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Book Title: The Gentleman Dancing-Master|
The author of the book: William Wycherley
ISBN 13: 9781409908623
Format files: PDF
The size of the: 2.14 MB
Edition: Dodo Press
Date of issue: May 2nd 2008
Read full description of the books The Gentleman Dancing-Master:William Wycherley (1640-1716) was an English dramatist of the Restoration period. He was born at Clive, Shropshire near Shrewsbury. He spent his early years in France, where he was sent, at fifteen, to be educated in the heart of the "precious" circle on the banks of the Charente. While staying there, Wycherley converted to Roman Catholicism. He returned to England shortly before the restoration of King Charles II, and lived at Queen's College, Oxford. Pleasure and the stage were his only interests. His play Love in a Wood was produced early in 1671 at the Theatre Royal, Drury Lane, but was published the next year. It is, however, on his two last comedies -The Country Wife and The Plain Dealer- that Wycherley's fame rests. The Country Wife, produced in 1672 or 1673 and published in 1675, is full of wit, ingenuity, high spirits and conventional humour.
Read information about the authorWilliam Wycherley was an English dramatist of the Restoration period, best known for the plays The Country Wife and The Plain Dealer.
Wycherley left Oxford University and took up residence at the Inner Temple, but gave little attention to the study of law. Pleasure and the stage were his only interests. His play, Love in a Wood, was produced early in 1671 at the Theatre Royal, Drury Lane. It was published the next year. Though Wycherley boasted of having written the play at the age of nineteen, before going to Oxford, this is probably untrue. Macaulay points to the allusions in the play to gentlemen's periwigs, to guineas, to the vests which Charles ordered to be worn at court, to the Great Fire of London, etc., as showing that the comedy could not have been written the year before the author went to Oxford. However, even if the play had been written in that year, and delayed in its production till 1672, it is exactly this kind of allusion to recent events which any dramatist with an eye to freshness of colour would be certain to weave into his dialogue.
That the writer of a play far more daring than Etheredge's She Would if She Could — and far more brilliant too — should at once become the talk of the court was inevitable; equally inevitable was it that the author of the song at the end of the first act, in praise of harlots and their offspring, should attract the attention of the king's mistress, Barbara Villiers, Duchess of Cleveland. Possibly Wycherley intended this famous song as a glorification of Her Grace and her profession, for he seems to have been more delighted than surprised when, as he passed in his coach through Pall Mall, he heard her address him from her coach window as a "rascal" and a "villain", and the son of a woman such as that mentioned in the song. His answer was perfect: "Madam, you have been pleased to bestow a title on me which belongs only to the fortunate." Seeing that she received the compliment in the spirit in which it was meant, he lost no time in calling upon her, and was from that moment the recipient of those "favours" to which he alludes with pride in the dedication of the play to her. Voltaire's story (in his Letters on the English Nation) that Her Grace used to go to Wycherley's chambers in the Temple disguised as a country wench, in a straw hat, with pattens on and a basket in her hand, may be apocryphal, for disguise was superfluous in her case, but it shows how general was the opinion that, under such patronage as this, Wycherley's fortune as poet and dramatist was now made. King Charles, who had determined to bring up his son, the Duke of Richmond, like a prince, sought as his tutor a man as qualified as Wycherley to impart a "princely education", and it seems clear that, if not for Wycherley's marriage, the education of the young man would actually have been entrusted to him as a reward for having written Love in a Wood.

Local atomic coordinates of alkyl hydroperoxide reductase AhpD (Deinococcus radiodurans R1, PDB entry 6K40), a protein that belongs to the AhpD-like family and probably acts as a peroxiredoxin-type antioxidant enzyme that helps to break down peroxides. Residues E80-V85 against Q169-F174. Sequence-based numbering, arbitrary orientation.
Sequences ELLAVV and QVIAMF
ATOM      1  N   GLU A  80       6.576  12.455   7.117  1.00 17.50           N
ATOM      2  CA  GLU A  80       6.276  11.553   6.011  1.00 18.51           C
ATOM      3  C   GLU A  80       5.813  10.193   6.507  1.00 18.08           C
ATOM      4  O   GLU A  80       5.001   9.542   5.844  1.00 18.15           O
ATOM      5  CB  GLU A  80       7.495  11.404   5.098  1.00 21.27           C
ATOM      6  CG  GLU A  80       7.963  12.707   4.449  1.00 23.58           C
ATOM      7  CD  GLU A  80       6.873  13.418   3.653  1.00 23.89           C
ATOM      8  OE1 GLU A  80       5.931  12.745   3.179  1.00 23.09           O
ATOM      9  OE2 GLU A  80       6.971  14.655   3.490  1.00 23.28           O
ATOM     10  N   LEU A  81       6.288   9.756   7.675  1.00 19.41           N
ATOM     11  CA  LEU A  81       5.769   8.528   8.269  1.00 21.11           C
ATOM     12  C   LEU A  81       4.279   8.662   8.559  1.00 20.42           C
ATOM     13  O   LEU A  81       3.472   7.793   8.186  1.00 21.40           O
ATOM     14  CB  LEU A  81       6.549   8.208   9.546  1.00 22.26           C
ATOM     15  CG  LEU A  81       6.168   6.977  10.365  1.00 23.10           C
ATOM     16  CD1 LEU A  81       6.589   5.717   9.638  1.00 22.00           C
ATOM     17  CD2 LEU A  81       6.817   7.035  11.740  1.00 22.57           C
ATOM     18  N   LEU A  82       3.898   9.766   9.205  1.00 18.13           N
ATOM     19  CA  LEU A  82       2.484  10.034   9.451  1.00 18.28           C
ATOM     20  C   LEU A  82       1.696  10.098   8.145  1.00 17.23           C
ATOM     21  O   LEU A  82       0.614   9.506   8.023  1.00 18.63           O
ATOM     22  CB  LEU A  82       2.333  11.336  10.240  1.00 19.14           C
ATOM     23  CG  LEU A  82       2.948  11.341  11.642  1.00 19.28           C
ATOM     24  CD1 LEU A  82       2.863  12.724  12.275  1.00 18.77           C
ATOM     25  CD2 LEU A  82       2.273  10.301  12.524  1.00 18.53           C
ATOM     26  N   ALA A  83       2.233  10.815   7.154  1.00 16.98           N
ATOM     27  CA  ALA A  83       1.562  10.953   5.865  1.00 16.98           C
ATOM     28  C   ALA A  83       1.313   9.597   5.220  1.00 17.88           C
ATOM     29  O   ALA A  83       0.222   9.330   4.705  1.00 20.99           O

It is, however, his two last comedies — The Country Wife and The Plain Dealer — that sustain Wycherley's reputation. The Country Wife, produced in 1672 or 1673 and published in 1675, is full of wit, ingenuity, high spirits and conventional humour.
It was after the success of The Plain Dealer that the turning point came in Wycherley's career. The great dream of all the men about town in Charles's time, as Wycherley's plays all show, was to marry a widow, young and handsome, a peer's daughter if possible — but in any event rich, and spend her money upon wine and women. While talking to a friend in a bookseller's shop at Tunbridge, Wycherley heard The Plain Dealer asked for by a lady who, in the person of the countess of Drogheda (Letitia Isabella Robartes, eldest daughter of the 1st Earl of Radnor and widow of the 2nd Earl of Drogheda), answered all the requirements. An introduction ensued, then love-making, then marriage — a secret marriage, probably in 1680, for, fearing to lose the king's patronage and the income therefrom, Wycherley still th
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